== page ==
You should remember that such a license protects you if you’re given incorrect or misleading advice that results in a home loan application rejection or any financial loss. Brokers are regulated by the Australian Securities & Investment Commission (ASIC), as per the National Consumer Credit Protection (NCCP) Act. 

What are the responsibilities of a mortgage broker?

Mortgage brokers act as the go-between for borrowers looking for a home loan and the lenders offering the loan. They offer personalised advice to help borrowers choose the right home loan for their needs.

In Australia, mortgage brokers are required by law to carry an Australian Credit License (ACL) if they offer credit assistance services. Which is the legal term for guidance regarding the different kinds of credit offered by lenders, including home loan mortgages. They may not need this license if they are working for an aggregator, for instance, as a franchisee. In both these situations, they need to comply with the regulations laid down by the Australian Securities and Investments Commission (ASIC).

These regulations, which are stipulated by Australian legislation, require mortgage brokers to comply with what are called “responsible lending” and “best interest” obligations. Responsible lending obligations mean brokers have to suggest “suitable” home loans. This means loans that you can easily qualify for,  actually meet your needs, and don’t prove unnecessarily challenging for you.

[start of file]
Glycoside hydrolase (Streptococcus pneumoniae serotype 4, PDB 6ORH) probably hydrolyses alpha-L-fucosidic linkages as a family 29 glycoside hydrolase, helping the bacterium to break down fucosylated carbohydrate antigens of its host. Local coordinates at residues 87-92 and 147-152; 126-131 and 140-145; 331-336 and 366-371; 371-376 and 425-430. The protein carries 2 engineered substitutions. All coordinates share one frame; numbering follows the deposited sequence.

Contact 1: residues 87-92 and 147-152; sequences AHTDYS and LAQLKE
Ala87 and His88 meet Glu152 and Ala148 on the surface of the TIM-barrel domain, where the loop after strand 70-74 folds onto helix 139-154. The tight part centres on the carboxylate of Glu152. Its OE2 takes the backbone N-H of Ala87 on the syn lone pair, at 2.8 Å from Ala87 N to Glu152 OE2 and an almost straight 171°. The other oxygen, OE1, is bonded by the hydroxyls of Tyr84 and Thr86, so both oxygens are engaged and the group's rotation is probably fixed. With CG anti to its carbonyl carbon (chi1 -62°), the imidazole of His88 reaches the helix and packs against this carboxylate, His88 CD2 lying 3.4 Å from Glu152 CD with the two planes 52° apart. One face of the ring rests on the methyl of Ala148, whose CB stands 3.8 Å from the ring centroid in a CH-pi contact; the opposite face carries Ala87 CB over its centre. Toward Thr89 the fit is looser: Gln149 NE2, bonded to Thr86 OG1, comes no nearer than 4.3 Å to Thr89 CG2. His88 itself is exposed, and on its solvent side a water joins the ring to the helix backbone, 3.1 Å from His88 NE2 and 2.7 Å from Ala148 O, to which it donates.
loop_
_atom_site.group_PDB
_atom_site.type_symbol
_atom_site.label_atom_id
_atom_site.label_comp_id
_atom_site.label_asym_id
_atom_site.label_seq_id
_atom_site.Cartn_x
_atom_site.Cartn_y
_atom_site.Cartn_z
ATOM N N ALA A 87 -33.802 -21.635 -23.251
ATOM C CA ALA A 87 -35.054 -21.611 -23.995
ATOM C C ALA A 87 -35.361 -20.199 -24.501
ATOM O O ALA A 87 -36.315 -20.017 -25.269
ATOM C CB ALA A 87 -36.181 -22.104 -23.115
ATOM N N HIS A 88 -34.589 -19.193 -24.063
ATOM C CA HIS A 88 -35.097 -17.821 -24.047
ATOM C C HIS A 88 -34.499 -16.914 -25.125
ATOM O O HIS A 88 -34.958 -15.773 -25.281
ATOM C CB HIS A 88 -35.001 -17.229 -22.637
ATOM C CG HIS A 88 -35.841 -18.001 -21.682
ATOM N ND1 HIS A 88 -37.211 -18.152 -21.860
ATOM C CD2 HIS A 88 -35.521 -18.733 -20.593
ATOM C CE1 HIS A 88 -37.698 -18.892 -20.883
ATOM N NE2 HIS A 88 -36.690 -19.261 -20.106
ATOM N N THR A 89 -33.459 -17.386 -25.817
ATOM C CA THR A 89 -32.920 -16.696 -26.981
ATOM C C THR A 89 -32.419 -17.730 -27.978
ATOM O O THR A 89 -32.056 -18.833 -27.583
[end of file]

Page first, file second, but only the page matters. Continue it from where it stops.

Starting 1 January 2021, mortgage brokers must comply with best interest obligations in addition to responsible lending obligations. These require mortgage brokers to act in the best interest of their customers and also requires them to prioritise their customers’ interests over their own. For instance, a mortgage broker may not recommend a lender who gives them a commission if that lender’s home loan offer does not benefit that particular customer.

How to break up with your mortgage broker

If you find a mortgage broker giving you generic advice or trying to sell you a competitive offer from an unsuitable lender, you might be better off  breaking up with the mortgage broker and consulting someone else. Breaking up with a mortgage broker can be done over the phone, or via email. You can also raise a complaint, either with the broker’s aggregator or with the Australian Financial Complaints Authority as necessary.